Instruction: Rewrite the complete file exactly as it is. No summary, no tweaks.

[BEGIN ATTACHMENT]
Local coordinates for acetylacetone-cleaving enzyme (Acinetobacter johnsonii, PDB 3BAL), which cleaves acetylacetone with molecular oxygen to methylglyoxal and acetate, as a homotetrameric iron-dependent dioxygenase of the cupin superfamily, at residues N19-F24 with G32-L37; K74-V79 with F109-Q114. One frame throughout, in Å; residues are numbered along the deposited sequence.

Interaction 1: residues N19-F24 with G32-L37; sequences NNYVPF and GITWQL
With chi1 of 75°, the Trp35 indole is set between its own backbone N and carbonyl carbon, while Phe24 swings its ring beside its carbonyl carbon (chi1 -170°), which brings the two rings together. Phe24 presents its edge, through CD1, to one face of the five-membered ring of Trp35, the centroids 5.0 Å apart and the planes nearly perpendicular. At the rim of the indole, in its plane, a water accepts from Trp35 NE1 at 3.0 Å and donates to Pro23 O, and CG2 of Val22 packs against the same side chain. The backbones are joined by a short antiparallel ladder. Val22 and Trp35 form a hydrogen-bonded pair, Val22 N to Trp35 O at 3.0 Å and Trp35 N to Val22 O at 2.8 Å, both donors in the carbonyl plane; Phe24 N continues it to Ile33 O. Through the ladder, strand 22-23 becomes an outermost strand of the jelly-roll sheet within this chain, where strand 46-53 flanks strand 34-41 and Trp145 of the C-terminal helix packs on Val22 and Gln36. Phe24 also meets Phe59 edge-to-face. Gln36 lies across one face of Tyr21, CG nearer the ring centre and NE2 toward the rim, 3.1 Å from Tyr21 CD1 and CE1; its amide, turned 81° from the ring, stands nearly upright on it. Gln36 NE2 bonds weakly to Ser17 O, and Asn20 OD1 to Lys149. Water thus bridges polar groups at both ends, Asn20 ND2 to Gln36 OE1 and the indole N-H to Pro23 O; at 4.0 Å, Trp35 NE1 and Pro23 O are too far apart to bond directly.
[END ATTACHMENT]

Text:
Local coordinates for acetylacetone-cleaving enzyme (Acinetobacter johnsonii, PDB 3BAL), which cleaves acetylacetone with molecular oxygen to methylglyoxal and acetate, as a homotetrameric iron-dependent dioxygenase of the cupin superfamily, at residues N19-F24 with G32-L37; K74-V79 with F109-Q114. One frame throughout, in Å; residues are numbered along the deposited sequence.

Interaction 1: residues N19-F24 with G32-L37; sequences NNYVPF and GITWQL
With chi1 of 75°, the Trp35 indole is set between its own backbone N and carbonyl carbon, while Phe24 swings its ring beside its carbonyl carbon (chi1 -170°), which brings the two rings together. Phe24 presents its edge, through CD1, to one face of the five-membered ring of Trp35, the centroids 5.0 Å apart and the planes nearly perpendicular. At the rim of the indole, in its plane, a water accepts from Trp35 NE1 at 3.0 Å and donates to Pro23 O, and CG2 of Val22 packs against the same side chain. The backbones are joined by a short antiparallel ladder. Val22 and Trp35 form a hydrogen-bonded pair, Val22 N to Trp35 O at 3.0 Å and Trp35 N to Val22 O at 2.8 Å, both donors in the carbonyl plane; Phe24 N continues it to Ile33 O. Through the ladder, strand 22-23 becomes an outermost strand of the jelly-roll sheet within this chain, where strand 46-53 flanks strand 34-41 and Trp145 of the C-terminal helix packs on Val22 and Gln36. Phe24 also meets Phe59 edge-to-face. Gln36 lies across one face of Tyr21, CG nearer the ring centre and NE2 toward the rim, 3.1 Å from Tyr21 CD1 and CE1; its amide, turned 81° from the ring, stands nearly upright on it. Gln36 NE2 bonds weakly to Ser17 O, and Asn20 OD1 to Lys149. Water thus bridges polar groups at both ends, Asn20 ND2 to Gln36 OE1 and the indole N-H to Pro23 O; at 4.0 Å, Trp35 NE1 and Pro23 O are too far apart to bond directly.